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Two tin-roofed ironstone cabins built by hand on the edge of the Blue Mountains National Park

Worimi from Darug and Gundungurra land, up here in the clouds above the historic Grand Canyon Walk.


This is where you'll find Rough Track Cabins, handy base for keen walkers, and a quiet retreat for creatives or readers.


Cosy and simple, our two wee cabins look out onto native bush. Walk just ten minutes down our Rough Track to enjoy the peace and quiet of our own private lookout above the Grand Canyon.  It's a lovely spot to watch the sunrise with a thermos of hot tea, or to have a sunset drink at the end of the day. 


Enjoy the mists, and on a clear night, put on your woolly hat, pour yourself a glass and nip outside to sit and marvel at the crispness of the Milky Way.  

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For a long time now we've been wanting to make Rough Track more sustainable, and this year we've finally made it happen. 

We've taken up Saul Griffith's challenge to 'electrify everything.' We've replaced the LPG hot water system with energy-efficient electric heat pumps, and the gas oven with an induction cooktop and a microwave. Power usage by day comes from electricity generated by our solar panels. 

When you stay with us, your holiday footprint will be  lower than ever before. 

This in turn has meant a handsome kitchen refurb.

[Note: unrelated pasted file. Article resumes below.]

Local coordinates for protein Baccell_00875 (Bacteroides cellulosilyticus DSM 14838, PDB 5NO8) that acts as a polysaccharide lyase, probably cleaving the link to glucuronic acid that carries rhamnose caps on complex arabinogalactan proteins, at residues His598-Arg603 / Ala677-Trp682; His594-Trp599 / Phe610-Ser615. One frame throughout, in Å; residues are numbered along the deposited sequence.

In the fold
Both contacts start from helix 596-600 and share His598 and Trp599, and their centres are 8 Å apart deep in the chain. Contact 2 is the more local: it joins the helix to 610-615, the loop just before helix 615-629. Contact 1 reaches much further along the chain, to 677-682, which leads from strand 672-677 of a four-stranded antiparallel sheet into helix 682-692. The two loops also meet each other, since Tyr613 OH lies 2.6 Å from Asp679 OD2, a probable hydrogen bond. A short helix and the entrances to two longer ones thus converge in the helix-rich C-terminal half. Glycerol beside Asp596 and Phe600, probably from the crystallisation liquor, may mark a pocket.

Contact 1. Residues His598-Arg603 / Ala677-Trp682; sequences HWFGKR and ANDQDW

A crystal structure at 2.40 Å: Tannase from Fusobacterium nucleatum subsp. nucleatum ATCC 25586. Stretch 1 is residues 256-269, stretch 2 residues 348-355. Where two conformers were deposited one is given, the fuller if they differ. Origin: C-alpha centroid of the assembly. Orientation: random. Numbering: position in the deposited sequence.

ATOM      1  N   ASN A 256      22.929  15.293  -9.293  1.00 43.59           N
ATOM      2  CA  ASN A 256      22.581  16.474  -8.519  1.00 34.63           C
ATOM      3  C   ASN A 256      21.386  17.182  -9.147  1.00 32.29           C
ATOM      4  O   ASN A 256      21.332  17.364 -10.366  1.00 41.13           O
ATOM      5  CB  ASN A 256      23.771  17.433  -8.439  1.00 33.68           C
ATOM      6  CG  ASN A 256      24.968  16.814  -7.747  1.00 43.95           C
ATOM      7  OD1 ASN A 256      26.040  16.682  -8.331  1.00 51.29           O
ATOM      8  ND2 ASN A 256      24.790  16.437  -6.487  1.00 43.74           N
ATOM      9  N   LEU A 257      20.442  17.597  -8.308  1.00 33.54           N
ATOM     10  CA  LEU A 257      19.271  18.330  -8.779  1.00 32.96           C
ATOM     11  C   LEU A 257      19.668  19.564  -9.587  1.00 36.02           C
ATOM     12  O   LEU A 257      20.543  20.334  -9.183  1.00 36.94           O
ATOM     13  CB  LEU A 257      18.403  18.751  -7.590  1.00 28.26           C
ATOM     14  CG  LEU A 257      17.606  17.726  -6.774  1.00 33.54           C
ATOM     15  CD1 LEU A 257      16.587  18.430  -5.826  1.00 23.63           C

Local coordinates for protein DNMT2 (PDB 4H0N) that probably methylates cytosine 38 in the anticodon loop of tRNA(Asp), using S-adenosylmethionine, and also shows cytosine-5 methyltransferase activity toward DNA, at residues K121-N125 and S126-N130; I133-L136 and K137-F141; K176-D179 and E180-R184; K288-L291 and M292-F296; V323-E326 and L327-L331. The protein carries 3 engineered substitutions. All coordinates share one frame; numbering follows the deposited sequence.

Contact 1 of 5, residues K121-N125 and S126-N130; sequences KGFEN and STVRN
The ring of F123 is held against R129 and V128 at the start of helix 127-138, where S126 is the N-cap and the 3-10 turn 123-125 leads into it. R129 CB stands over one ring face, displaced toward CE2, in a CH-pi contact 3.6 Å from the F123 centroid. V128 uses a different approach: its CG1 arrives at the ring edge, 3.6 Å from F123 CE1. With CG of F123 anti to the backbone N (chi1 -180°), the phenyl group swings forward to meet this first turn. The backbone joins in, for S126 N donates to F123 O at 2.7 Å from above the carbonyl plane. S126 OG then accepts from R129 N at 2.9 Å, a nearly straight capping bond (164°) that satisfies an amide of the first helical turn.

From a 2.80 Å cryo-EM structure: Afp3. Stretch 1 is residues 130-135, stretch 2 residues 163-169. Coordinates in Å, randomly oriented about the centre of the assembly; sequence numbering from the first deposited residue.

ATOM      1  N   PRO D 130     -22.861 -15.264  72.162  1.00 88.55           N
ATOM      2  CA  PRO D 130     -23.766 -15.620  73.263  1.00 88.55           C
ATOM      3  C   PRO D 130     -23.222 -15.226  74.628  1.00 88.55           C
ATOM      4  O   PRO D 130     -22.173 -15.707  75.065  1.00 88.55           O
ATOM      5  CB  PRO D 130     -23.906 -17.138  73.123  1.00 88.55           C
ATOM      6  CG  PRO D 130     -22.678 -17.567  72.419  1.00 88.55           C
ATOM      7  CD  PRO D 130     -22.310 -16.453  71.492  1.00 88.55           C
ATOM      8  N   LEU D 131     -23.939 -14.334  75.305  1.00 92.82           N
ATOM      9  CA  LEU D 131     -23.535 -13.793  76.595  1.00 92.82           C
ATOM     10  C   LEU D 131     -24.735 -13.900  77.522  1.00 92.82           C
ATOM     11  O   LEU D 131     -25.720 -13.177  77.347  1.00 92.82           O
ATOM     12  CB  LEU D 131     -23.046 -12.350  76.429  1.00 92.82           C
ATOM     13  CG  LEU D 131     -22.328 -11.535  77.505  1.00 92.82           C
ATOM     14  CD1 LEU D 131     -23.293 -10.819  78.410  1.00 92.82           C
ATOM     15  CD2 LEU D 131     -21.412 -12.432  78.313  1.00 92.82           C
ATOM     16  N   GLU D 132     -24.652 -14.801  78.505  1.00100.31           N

Julie has hand-painted the tiles for the splashback, firing them in the kiln at the Blackheath Art Society.  There's a bigger sink to make doing the dishes a darned sight easier. And lots more space. 

We've not done these renos for renos' sake. 40 years of use and the recent ravages of La Niña made it high time. We've kept what we could and recycled what we couldn't. We've used leftover timber for shelving. We've replaced the old synthetic carpet with Australian-made wool carpet. We've kept the fridge with the dint in it, because it still works. 


The big change in what we offer though, is all about mending and creativity.


Julie's solo exhibition Modest Fancies, last year down at Shoalhaven Regional Gallery, was a tribute to the thrifty women who made do and mended back in the day, and also a template for how we can all live less wasteful and more creative lives right here and now in the Anthropocene.


When it was over, Julie was looking for a way to make this show and the ideas within it accessible to more people. And then on her trip to visit her family in the UK last year, Julie had the idea to make the Rough Track Cabins almost like galleries people can stay in.


And that's what we've done.

For our parents and grandparents generations, who couldn’t afford to buy new, mending wasn’t a philosophical choice - it was a necessity. They favoured ‘invisible mending,’ the kinds of repairs where you could not even spot that there had been damage. In the 20th century culture that oohed and ahhed over novelty and display, there was a kind of shame in not being able to buy something new, but today increasingly there’s shame in the throwing out.


Our culture needs to shift to take pride in the mending. That’s why we like our mending to be as visible as possible - bold and deliberate and unapologetic. The repair is integral to the object.